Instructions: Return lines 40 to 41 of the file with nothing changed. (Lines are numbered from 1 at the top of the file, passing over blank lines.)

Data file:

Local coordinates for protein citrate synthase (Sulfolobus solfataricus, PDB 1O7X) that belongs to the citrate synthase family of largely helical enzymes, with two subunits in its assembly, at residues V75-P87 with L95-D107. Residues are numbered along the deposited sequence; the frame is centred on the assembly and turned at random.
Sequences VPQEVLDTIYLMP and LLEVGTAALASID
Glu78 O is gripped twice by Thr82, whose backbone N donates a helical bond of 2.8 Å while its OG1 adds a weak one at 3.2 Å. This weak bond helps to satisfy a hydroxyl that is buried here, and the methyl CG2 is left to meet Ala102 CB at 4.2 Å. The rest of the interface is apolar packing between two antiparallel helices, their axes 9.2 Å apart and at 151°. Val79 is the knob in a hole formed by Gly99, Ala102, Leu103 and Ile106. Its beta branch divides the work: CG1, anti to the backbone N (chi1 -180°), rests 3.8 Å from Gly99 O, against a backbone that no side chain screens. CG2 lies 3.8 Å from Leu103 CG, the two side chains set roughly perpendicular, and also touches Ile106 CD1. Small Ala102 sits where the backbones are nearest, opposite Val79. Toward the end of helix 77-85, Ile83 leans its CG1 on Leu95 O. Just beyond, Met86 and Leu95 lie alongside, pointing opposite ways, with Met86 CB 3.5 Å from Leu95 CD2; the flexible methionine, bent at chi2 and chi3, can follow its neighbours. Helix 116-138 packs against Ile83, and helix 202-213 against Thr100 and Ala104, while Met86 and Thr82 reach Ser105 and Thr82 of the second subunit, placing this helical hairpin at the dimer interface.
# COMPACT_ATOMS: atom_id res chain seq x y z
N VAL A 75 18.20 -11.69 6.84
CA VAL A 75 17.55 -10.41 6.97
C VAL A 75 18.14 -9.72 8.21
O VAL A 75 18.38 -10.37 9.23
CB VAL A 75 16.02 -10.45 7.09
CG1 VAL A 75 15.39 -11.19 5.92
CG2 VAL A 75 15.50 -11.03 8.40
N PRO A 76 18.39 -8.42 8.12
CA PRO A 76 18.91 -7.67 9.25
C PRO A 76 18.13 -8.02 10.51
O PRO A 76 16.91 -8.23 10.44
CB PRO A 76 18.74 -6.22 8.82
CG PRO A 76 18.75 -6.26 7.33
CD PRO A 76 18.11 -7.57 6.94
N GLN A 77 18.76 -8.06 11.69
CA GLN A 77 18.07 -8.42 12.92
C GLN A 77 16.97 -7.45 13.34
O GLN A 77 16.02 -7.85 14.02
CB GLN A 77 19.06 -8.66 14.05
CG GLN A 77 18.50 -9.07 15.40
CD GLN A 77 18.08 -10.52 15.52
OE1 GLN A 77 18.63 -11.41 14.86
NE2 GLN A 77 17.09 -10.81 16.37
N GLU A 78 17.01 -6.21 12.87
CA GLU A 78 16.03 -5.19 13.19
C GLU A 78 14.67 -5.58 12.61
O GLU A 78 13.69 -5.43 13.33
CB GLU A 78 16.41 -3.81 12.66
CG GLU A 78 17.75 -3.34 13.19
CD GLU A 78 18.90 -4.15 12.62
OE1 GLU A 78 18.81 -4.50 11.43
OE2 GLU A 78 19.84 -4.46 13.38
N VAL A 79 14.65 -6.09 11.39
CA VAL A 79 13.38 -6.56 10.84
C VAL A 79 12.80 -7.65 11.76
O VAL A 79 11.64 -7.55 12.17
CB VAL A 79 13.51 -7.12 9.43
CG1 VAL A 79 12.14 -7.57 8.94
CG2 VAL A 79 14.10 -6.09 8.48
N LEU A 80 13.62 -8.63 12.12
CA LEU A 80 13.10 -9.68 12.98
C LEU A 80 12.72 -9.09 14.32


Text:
O VAL A 79 11.64 -7.55 12.17
CB VAL A 79 13.51 -7.12 9.43